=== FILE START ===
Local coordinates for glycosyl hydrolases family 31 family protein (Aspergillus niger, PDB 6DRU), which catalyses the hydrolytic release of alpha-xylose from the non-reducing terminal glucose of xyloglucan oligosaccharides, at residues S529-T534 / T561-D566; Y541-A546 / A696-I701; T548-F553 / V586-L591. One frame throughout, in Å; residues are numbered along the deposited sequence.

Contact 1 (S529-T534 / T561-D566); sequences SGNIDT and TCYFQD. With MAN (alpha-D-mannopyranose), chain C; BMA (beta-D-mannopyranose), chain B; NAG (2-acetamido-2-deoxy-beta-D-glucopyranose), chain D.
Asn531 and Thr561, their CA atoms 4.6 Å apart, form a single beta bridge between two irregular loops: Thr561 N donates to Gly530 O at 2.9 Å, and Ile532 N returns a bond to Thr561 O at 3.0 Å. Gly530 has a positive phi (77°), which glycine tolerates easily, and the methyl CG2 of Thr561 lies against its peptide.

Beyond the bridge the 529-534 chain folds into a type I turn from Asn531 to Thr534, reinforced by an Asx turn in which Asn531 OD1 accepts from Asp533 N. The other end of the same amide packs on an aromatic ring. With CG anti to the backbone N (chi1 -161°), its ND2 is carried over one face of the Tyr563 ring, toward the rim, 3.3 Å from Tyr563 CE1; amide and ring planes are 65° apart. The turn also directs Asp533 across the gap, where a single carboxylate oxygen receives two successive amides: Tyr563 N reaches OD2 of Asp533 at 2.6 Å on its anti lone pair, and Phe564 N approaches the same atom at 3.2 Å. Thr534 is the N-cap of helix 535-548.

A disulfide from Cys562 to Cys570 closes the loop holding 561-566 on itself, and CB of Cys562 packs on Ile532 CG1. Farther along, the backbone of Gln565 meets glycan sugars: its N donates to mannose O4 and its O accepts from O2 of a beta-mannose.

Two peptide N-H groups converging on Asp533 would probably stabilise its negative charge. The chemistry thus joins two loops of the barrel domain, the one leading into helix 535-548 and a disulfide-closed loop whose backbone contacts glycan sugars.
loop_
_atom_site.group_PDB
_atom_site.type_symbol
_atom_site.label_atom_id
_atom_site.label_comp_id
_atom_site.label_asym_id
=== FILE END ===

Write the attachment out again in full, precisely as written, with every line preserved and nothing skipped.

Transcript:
Local coordinates for glycosyl hydrolases family 31 family protein (Aspergillus niger, PDB 6DRU), which catalyses the hydrolytic release of alpha-xylose from the non-reducing terminal glucose of xyloglucan oligosaccharides, at residues S529-T534 / T561-D566; Y541-A546 / A696-I701; T548-F553 / V586-L591. One frame throughout, in Å; residues are numbered along the deposited sequence.

Contact 1 (S529-T534 / T561-D566); sequences SGNIDT and TCYFQD. With MAN (alpha-D-mannopyranose), chain C; BMA (beta-D-mannopyranose), chain B; NAG (2-acetamido-2-deoxy-beta-D-glucopyranose), chain D.
Asn531 and Thr561, their CA atoms 4.6 Å apart, form a single beta bridge between two irregular loops: Thr561 N donates to Gly530 O at 2.9 Å, and Ile532 N returns a bond to Thr561 O at 3.0 Å. Gly530 has a positive phi (77°), which glycine tolerates easily, and the methyl CG2 of Thr561 lies against its peptide.

Beyond the bridge the 529-534 chain folds into a type I turn from Asn531 to Thr534, reinforced by an Asx turn in which Asn531 OD1 accepts from Asp533 N. The other end of the same amide packs on an aromatic ring. With CG anti to the backbone N (chi1 -161°), its ND2 is carried over one face of the Tyr563 ring, toward the rim, 3.3 Å from Tyr563 CE1; amide and ring planes are 65° apart. The turn also directs Asp533 across the gap, where a single carboxylate oxygen receives two successive amides: Tyr563 N reaches OD2 of Asp533 at 2.6 Å on its anti lone pair, and Phe564 N approaches the same atom at 3.2 Å. Thr534 is the N-cap of helix 535-548.

A disulfide from Cys562 to Cys570 closes the loop holding 561-566 on itself, and CB of Cys562 packs on Ile532 CG1. Farther along, the backbone of Gln565 meets glycan sugars: its N donates to mannose O4 and its O accepts from O2 of a beta-mannose.

Two peptide N-H groups converging on Asp533 would probably stabilise its negative charge. The chemistry thus joins two loops of the barrel domain, the one leading into helix 535-548 and a disulfide-closed loop whose backbone contacts glycan sugars.
loop_
_atom_site.group_PDB
_atom_site.type_symbol
_atom_site.label_atom_id
_atom_site.label_comp_id
_atom_site.label_asym_id